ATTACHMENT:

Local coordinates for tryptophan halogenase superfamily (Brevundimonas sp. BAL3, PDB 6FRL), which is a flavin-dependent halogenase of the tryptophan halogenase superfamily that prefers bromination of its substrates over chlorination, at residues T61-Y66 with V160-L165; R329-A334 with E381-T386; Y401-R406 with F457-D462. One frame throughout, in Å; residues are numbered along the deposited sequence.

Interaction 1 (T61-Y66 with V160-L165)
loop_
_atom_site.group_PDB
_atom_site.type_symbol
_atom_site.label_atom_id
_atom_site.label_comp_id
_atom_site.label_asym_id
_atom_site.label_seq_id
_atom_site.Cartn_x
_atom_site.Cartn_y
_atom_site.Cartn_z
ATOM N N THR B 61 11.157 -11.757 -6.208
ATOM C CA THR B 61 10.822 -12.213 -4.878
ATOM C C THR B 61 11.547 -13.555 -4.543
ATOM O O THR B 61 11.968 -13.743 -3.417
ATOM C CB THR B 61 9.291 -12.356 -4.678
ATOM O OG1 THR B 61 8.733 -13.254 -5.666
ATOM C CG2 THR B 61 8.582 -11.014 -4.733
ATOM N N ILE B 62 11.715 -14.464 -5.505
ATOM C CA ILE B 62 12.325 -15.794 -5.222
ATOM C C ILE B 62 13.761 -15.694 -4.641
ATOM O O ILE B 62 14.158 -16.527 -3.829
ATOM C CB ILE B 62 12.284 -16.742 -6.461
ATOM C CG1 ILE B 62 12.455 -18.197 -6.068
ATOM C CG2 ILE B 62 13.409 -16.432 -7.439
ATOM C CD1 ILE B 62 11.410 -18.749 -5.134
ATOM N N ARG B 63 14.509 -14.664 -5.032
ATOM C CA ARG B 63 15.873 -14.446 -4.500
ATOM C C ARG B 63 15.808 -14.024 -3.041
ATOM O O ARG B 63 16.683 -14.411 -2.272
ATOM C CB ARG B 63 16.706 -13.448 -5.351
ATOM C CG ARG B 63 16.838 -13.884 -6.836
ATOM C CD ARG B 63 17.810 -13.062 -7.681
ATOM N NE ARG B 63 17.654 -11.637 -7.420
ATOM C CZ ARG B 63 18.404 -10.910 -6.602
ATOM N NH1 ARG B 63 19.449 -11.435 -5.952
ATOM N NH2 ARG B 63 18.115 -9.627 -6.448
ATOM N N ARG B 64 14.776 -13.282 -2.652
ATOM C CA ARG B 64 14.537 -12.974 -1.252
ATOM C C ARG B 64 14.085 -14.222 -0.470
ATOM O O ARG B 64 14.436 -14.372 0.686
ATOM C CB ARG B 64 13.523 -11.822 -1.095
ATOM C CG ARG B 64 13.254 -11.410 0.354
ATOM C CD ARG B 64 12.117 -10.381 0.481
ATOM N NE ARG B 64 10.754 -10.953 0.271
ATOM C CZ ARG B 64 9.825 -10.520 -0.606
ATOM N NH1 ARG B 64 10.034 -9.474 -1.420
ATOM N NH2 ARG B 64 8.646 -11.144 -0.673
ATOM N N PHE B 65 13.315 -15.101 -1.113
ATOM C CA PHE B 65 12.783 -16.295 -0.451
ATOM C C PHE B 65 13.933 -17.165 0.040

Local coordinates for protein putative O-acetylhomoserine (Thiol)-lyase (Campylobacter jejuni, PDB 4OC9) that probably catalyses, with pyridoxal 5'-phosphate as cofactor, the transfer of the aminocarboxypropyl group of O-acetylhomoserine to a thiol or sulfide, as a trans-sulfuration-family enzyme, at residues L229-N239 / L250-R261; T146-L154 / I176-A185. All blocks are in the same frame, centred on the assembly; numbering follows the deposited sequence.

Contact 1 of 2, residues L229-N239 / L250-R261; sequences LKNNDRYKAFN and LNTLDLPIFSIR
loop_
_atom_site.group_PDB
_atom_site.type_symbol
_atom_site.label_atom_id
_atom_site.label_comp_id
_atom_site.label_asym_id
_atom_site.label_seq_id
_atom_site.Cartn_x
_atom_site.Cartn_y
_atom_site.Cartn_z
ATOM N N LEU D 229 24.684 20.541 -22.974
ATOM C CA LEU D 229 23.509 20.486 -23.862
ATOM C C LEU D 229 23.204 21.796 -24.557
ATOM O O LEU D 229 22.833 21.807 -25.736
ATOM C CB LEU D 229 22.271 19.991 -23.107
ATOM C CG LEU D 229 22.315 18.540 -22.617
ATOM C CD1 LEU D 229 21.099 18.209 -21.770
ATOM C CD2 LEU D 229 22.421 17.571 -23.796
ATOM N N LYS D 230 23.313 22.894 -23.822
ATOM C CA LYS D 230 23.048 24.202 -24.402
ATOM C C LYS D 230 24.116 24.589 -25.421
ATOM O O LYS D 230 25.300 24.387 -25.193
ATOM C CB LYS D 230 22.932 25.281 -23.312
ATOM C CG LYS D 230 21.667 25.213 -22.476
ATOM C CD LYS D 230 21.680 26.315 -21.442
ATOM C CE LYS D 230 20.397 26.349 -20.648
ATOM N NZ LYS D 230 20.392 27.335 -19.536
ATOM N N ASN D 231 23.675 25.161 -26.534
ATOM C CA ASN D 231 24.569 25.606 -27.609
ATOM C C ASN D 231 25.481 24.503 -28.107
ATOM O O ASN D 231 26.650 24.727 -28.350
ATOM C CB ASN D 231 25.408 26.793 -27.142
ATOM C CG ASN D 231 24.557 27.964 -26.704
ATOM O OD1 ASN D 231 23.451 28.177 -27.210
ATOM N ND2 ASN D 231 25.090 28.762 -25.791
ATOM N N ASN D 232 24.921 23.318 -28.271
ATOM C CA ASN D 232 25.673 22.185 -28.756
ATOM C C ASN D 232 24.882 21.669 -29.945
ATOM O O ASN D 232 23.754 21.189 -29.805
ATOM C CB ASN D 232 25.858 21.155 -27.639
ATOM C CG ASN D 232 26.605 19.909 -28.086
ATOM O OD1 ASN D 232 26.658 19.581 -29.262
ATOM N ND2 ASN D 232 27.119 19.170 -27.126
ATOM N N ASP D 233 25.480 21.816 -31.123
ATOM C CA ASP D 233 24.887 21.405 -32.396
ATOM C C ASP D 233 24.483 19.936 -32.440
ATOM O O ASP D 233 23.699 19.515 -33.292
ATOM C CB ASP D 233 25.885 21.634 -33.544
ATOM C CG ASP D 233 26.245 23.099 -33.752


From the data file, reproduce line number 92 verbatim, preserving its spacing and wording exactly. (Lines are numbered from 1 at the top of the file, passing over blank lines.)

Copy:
ATOM C C ASN D 232 24.882 21.669 -29.945